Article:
|Amitabh and Aishwarya: Right message'
Calcutta, Dec. 3: If men are from Mars, Angry Young Men are more so. Till the rebel grows older and learns to be afraid of the Red Planet.
Especially when it casts an evil eye on a woman he insists is not about to become his daughter-in-law.
Life was tough enough for India’s manglik women even before Amitabh Bachchan, entire family in tow, accompanied Aishwarya Rai to Varanasi’s Kashi Vishwanath temple.
The Mars jinx in their horoscope seen as a threat to their future husband, these women lived under a stigma as their families struggled to get them married.
Many fear that in a country where the Big B is an icon for unquestioning millions, last week’s yagna in Varanasi to “rectify” manglik Aishwarya’s horoscope will be seen as an endorsement of the Mars superstition.
Sanjay Chaddha, an MBA working for a textile firm in Calcutta, was cooing over his hero’s latest action. “He (Amitabh) is so big and yet so religious! That’s why he is what he is.”
But Purba Sengupta, an Indologist researching at the Ramakrishna Mission Institute of Culture, warned against equating religion with ritual and astrology.
“There has always been a distinction between religion which deals with spirituality and astrology and Vaastu, which are utility-based,” Sengupta said.
“In Puranic times, dharma was the bigger concern. But there are references to kings performing yagnas for specific purposes like the Putreshthi Yagna to beget a son or Rajsuya Yagna to gain a kingdom.”
Nilanjana Gupta, who teaches English at Jadavpur University and has researched popular culture, pointed out the irony.
Amitabh’s son Abhishek – who may or may not be Aishwarya’s future husband -- had in his cameo in Lage Raho Munnabhai backed love, if not science, over astrology by accepting a manglik as his wife. On Monday, he was at the temple with the rest of the clan.
“A manglik,” astrologer Amrit Lal explained, “is so called because of the positions of Mangal (Mars) on his or her horoscope. Mangal can adversely affect the marital life of a man or woman.”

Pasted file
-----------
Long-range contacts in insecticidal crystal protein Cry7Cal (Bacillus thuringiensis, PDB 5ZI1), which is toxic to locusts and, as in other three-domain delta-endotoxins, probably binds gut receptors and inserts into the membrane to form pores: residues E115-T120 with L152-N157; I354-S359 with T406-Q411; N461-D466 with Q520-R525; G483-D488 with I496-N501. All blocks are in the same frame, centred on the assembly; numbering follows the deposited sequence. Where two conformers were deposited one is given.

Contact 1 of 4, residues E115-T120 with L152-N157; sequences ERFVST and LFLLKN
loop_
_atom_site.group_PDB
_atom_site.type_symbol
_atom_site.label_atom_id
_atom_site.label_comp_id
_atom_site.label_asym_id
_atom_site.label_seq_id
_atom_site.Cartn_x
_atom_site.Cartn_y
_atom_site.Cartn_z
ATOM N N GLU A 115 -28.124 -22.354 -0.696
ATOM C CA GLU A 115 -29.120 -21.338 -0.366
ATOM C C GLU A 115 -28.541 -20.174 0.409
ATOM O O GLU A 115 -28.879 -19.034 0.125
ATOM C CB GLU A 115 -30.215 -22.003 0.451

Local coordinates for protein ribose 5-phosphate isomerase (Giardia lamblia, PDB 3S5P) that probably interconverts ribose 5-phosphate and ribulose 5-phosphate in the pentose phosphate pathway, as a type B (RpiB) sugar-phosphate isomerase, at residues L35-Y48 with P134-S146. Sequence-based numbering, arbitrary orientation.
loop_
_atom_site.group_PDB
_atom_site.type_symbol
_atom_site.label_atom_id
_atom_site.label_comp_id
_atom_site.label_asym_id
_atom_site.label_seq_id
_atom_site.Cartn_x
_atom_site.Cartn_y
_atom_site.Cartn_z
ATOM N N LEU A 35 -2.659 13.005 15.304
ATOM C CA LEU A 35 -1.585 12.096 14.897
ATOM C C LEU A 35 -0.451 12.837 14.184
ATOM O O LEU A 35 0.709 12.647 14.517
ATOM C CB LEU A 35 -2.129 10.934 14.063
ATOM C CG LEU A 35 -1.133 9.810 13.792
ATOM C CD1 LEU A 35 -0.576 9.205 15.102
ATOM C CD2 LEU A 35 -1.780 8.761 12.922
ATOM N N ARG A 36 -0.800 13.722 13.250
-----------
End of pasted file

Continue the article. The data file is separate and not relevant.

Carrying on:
In practice, it affects women more. In a conservative society where the birth of a girl is often bemoaned rather than celebrated, parents consider a manglik daughter especially unlucky and a huge source of worry.
A north Indian woman in the city who wouldn’t be identified said she had to struggle for six years to find a husband for her manglik daughter.
“Finally I married her off to a man I wasn’t keen on. But my daughter knew I was getting worried and perhaps did it for my sake. I could only marry her to another manglik.”
In India’s heartland, brides and grooms come in two varieties: manglik and sadi (or sada if it’s a man), which means “neutral”. If two mangliks marry, they cancel out each other’s doshas (faults). But a manglik bride could bring disaster on a sada groom.
A manglik man need not be so worried -- after all, how much more bad luck could he bring to someone already born a woman' The husband of a manglik has cause to be afraid: being a man, he has more to lose.
“The man is the head of the family. His life and prospects can be affected by a manglik wife. But a woman doesn’t do much; so how’s her life to be affected'” reasoned the woman with the manglik daughter.
The fear of Mars unites India, from Punjab to Kerala to Gujarat. In Kerala, it’s known as chovva dossham, the worst flaw in a horoscope.
Acharya Marriage Bureau proprietor Mohan Nair said at least a tenth of the horoscopes he handles carry the Mars curse. “Many girls’ parents want us to suppress the defect, but we don’t do this because it will put couples’ lives at risk.”
Many mangliks advertise for manglik spouses on newspapers or web sites. One web site is devoted to manglik marriages alone.
Will “rectifying” the manglik dosha become the rage after Amitabh’s Varanasi adventure'
Some feel it’s unfair to criticise the star. “Going to a temple is his personal belief,” said Akhila Sivadas, head of the New Delhi-based media research organisation, Centre for Advocacy and Research. But many are outraged.
Probir Ghosh, general secretary of the Science and Rationalists’ Association, felt the actor’s action was “stupid” and set a wrong example.
Others only see the Angry Young Man’s surrender, not only to his advancing years but also to changed social trends.
“He was always a conservative, religious person. But when I came to know him in December 1990, Amitabh did not believe in astrology,” said Susmita Dasgupta, whose recent book Amitabh, The Making of a Superstar is a sociological study of Bachchan’s films.
The rebels and atheists the actor portrayed in the seventies and eighties would challenge any symbol of authority, including God, Dasgupta said. But rebellion became passe after liberalisation and the ageing Amitabh, wounded by the failure of his entertainment company ABCL, saw his fire go out.
“Especially after Kaun Banega Crorepati, he became a conformist,” Dasgupta said. “Instead of challenging God, he now seeks His blessings.”